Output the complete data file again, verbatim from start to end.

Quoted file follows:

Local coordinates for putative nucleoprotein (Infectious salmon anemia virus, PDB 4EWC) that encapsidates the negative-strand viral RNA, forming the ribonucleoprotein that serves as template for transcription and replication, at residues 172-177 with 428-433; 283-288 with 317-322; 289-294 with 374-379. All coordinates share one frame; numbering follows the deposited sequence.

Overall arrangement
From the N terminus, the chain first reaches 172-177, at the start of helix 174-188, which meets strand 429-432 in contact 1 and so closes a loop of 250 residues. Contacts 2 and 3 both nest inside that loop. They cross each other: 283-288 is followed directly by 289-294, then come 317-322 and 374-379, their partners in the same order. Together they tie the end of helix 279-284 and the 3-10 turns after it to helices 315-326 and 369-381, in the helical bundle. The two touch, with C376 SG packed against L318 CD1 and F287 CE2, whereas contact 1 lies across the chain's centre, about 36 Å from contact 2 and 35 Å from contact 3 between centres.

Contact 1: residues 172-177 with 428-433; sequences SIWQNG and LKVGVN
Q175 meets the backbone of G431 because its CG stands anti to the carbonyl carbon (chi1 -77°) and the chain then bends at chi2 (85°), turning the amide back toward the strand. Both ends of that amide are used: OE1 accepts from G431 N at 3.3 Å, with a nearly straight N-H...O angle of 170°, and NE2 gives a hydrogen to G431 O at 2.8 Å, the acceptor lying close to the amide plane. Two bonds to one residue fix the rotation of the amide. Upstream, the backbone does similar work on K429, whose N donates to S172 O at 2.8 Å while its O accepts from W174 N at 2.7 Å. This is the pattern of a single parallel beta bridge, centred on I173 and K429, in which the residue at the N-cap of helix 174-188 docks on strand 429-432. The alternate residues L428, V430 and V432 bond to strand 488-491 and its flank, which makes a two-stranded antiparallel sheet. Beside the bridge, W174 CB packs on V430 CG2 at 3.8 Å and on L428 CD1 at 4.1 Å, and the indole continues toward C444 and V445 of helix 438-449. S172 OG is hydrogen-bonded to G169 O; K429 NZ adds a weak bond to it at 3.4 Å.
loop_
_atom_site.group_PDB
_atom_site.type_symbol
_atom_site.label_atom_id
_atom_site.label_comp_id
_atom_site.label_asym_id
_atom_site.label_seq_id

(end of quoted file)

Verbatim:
Local coordinates for putative nucleoprotein (Infectious salmon anemia virus, PDB 4EWC) that encapsidates the negative-strand viral RNA, forming the ribonucleoprotein that serves as template for transcription and replication, at residues 172-177 with 428-433; 283-288 with 317-322; 289-294 with 374-379. All coordinates share one frame; numbering follows the deposited sequence.

Overall arrangement
From the N terminus, the chain first reaches 172-177, at the start of helix 174-188, which meets strand 429-432 in contact 1 and so closes a loop of 250 residues. Contacts 2 and 3 both nest inside that loop. They cross each other: 283-288 is followed directly by 289-294, then come 317-322 and 374-379, their partners in the same order. Together they tie the end of helix 279-284 and the 3-10 turns after it to helices 315-326 and 369-381, in the helical bundle. The two touch, with C376 SG packed against L318 CD1 and F287 CE2, whereas contact 1 lies across the chain's centre, about 36 Å from contact 2 and 35 Å from contact 3 between centres.

Contact 1: residues 172-177 with 428-433; sequences SIWQNG and LKVGVN
Q175 meets the backbone of G431 because its CG stands anti to the carbonyl carbon (chi1 -77°) and the chain then bends at chi2 (85°), turning the amide back toward the strand. Both ends of that amide are used: OE1 accepts from G431 N at 3.3 Å, with a nearly straight N-H...O angle of 170°, and NE2 gives a hydrogen to G431 O at 2.8 Å, the acceptor lying close to the amide plane. Two bonds to one residue fix the rotation of the amide. Upstream, the backbone does similar work on K429, whose N donates to S172 O at 2.8 Å while its O accepts from W174 N at 2.7 Å. This is the pattern of a single parallel beta bridge, centred on I173 and K429, in which the residue at the N-cap of helix 174-188 docks on strand 429-432. The alternate residues L428, V430 and V432 bond to strand 488-491 and its flank, which makes a two-stranded antiparallel sheet. Beside the bridge, W174 CB packs on V430 CG2 at 3.8 Å and on L428 CD1 at 4.1 Å, and the indole continues toward C444 and V445 of helix 438-449. S172 OG is hydrogen-bonded to G169 O; K429 NZ adds a weak bond to it at 3.4 Å.
loop_
_atom_site.group_PDB
_atom_site.type_symbol
_atom_site.label_atom_id
_atom_site.label_comp_id
_atom_site.label_asym_id
_atom_site.label_seq_id